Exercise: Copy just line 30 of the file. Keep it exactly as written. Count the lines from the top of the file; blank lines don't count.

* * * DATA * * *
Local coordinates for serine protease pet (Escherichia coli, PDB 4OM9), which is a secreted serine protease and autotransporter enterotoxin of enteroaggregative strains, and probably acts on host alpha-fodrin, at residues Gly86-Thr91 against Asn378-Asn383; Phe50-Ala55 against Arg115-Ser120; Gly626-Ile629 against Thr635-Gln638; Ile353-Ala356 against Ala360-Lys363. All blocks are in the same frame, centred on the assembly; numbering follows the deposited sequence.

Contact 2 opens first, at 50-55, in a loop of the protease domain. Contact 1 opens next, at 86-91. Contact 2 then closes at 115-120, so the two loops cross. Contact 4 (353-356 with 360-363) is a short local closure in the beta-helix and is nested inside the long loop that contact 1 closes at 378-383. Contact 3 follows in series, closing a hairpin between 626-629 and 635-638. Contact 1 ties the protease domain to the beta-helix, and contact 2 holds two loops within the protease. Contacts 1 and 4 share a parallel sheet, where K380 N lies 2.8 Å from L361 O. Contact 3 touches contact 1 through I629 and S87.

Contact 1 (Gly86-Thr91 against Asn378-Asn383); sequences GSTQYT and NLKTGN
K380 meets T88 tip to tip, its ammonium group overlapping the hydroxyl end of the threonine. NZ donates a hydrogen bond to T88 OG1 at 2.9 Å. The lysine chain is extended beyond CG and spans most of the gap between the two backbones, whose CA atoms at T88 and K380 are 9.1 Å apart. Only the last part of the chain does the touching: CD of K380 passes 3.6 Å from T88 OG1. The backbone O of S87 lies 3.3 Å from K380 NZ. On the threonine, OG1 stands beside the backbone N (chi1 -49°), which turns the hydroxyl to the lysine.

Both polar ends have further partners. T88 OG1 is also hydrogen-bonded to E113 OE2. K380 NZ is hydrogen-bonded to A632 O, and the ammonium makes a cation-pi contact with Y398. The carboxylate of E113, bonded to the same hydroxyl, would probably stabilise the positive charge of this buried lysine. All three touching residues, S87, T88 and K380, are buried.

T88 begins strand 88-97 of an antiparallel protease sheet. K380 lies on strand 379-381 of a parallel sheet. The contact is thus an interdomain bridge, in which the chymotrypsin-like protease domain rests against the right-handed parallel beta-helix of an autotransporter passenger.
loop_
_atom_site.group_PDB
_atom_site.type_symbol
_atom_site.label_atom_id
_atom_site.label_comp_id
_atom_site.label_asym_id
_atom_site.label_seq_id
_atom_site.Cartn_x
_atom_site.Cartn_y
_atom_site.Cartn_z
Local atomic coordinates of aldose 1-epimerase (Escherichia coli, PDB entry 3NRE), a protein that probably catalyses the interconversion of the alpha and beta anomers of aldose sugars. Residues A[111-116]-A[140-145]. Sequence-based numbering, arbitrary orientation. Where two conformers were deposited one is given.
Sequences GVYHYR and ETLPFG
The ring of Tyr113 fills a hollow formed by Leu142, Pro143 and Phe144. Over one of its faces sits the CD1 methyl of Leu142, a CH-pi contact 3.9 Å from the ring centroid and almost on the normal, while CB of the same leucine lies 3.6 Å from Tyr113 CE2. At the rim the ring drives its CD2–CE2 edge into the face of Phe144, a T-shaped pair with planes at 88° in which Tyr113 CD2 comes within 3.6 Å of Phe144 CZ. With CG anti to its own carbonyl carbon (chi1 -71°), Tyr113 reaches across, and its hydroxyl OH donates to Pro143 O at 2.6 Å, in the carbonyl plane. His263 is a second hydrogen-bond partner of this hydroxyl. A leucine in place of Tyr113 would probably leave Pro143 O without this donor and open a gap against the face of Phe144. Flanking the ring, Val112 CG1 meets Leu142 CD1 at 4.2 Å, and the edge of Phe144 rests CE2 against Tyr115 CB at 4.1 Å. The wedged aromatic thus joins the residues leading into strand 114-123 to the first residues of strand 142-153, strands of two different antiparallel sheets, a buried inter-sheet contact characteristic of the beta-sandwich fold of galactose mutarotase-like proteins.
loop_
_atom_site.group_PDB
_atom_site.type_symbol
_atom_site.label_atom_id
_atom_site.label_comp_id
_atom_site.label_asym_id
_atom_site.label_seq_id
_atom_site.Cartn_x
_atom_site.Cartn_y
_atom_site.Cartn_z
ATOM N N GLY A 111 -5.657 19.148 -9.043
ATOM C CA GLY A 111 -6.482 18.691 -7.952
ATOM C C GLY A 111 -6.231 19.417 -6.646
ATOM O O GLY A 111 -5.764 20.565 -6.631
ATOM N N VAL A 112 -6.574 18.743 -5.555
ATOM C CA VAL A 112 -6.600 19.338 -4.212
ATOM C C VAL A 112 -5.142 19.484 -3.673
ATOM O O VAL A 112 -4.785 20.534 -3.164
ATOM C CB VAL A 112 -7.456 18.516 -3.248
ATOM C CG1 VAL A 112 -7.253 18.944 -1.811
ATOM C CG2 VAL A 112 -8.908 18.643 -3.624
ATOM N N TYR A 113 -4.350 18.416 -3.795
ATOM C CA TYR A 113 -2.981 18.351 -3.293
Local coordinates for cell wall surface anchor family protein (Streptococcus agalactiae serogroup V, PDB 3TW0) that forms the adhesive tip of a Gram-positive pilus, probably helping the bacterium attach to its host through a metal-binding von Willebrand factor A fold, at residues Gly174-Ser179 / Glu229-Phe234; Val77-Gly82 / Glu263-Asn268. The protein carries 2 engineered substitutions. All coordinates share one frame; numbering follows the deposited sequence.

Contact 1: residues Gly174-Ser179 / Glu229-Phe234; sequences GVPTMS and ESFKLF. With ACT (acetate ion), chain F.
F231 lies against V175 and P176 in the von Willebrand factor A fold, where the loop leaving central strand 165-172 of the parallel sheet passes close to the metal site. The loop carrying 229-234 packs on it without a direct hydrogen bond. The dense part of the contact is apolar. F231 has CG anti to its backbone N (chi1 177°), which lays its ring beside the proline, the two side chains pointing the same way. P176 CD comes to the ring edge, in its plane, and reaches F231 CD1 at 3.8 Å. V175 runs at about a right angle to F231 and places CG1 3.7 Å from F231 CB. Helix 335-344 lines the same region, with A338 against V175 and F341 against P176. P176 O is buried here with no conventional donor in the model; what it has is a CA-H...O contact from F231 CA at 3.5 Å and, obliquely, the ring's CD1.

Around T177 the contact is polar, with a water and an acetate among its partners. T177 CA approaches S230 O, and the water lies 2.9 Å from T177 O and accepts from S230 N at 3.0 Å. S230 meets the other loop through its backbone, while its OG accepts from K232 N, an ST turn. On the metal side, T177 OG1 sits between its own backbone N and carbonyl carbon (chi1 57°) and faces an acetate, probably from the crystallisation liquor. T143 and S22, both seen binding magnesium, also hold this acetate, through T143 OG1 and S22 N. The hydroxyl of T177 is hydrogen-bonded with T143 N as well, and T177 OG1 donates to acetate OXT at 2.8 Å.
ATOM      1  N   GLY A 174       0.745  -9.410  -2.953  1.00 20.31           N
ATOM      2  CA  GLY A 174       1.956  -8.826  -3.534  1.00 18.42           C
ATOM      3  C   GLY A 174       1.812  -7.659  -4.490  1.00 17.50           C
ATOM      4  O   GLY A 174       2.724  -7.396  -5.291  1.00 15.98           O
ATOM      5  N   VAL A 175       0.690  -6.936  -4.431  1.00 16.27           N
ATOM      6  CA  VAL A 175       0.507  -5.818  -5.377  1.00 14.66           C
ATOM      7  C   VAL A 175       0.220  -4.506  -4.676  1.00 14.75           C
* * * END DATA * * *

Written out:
ATOM N N GLY A 111 -5.657 19.148 -9.043